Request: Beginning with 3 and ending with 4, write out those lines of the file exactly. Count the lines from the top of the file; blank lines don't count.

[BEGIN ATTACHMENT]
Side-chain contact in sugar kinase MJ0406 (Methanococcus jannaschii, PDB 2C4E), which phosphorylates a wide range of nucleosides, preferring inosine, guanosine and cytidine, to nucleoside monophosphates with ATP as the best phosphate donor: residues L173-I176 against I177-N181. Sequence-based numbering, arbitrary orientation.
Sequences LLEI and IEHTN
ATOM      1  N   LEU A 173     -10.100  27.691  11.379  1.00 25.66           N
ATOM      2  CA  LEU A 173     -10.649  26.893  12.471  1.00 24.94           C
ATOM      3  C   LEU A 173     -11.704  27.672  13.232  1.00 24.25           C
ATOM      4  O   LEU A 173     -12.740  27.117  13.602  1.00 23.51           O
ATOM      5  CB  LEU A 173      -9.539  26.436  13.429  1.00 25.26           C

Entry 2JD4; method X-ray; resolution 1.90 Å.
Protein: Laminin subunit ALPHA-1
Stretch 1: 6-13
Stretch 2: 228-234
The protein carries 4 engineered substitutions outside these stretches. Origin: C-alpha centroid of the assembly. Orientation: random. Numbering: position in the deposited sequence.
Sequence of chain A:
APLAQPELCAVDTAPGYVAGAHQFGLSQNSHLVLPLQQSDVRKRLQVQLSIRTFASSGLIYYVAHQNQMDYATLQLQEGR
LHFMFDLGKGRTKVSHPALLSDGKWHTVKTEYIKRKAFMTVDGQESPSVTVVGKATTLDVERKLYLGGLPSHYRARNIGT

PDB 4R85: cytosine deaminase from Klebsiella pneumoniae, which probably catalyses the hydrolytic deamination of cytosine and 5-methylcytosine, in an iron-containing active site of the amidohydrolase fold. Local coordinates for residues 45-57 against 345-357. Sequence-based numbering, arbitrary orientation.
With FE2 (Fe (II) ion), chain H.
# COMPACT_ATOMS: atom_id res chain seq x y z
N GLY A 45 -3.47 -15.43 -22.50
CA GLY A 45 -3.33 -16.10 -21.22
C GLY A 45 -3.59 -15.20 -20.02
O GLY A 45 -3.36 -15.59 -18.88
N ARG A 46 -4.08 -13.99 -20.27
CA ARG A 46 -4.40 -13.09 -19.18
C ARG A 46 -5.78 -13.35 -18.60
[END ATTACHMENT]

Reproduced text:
ATOM      1  N   LEU A 173     -10.100  27.691  11.379  1.00 25.66           N
ATOM      2  CA  LEU A 173     -10.649  26.893  12.471  1.00 24.94           C